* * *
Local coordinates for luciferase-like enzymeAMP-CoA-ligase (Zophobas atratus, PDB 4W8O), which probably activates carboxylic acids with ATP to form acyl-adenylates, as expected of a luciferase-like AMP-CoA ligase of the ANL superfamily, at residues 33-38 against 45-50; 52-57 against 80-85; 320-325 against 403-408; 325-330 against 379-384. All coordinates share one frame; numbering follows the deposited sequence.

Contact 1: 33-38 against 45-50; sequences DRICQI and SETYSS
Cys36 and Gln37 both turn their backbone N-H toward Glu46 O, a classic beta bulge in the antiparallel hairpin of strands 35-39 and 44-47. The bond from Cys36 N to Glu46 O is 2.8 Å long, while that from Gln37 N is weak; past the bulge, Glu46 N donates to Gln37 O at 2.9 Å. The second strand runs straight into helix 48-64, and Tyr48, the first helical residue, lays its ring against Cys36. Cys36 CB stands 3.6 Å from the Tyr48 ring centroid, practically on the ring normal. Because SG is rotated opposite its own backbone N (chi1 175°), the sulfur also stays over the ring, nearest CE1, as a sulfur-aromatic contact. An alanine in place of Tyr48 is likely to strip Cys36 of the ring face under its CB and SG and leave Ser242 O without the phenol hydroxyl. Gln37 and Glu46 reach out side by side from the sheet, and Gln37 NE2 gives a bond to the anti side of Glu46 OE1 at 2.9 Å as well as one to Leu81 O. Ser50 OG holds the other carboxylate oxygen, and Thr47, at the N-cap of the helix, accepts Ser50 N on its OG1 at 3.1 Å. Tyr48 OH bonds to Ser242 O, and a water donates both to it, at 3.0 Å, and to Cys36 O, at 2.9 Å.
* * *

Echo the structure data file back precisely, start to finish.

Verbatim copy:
Local coordinates for luciferase-like enzymeAMP-CoA-ligase (Zophobas atratus, PDB 4W8O), which probably activates carboxylic acids with ATP to form acyl-adenylates, as expected of a luciferase-like AMP-CoA ligase of the ANL superfamily, at residues 33-38 against 45-50; 52-57 against 80-85; 320-325 against 403-408; 325-330 against 379-384. All coordinates share one frame; numbering follows the deposited sequence.

Contact 1: 33-38 against 45-50; sequences DRICQI and SETYSS
Cys36 and Gln37 both turn their backbone N-H toward Glu46 O, a classic beta bulge in the antiparallel hairpin of strands 35-39 and 44-47. The bond from Cys36 N to Glu46 O is 2.8 Å long, while that from Gln37 N is weak; past the bulge, Glu46 N donates to Gln37 O at 2.9 Å. The second strand runs straight into helix 48-64, and Tyr48, the first helical residue, lays its ring against Cys36. Cys36 CB stands 3.6 Å from the Tyr48 ring centroid, practically on the ring normal. Because SG is rotated opposite its own backbone N (chi1 175°), the sulfur also stays over the ring, nearest CE1, as a sulfur-aromatic contact. An alanine in place of Tyr48 is likely to strip Cys36 of the ring face under its CB and SG and leave Ser242 O without the phenol hydroxyl. Gln37 and Glu46 reach out side by side from the sheet, and Gln37 NE2 gives a bond to the anti side of Glu46 OE1 at 2.9 Å as well as one to Leu81 O. Ser50 OG holds the other carboxylate oxygen, and Thr47, at the N-cap of the helix, accepts Ser50 N on its OG1 at 3.1 Å. Tyr48 OH bonds to Ser242 O, and a water donates both to it, at 3.0 Å, and to Cys36 O, at 2.9 Å.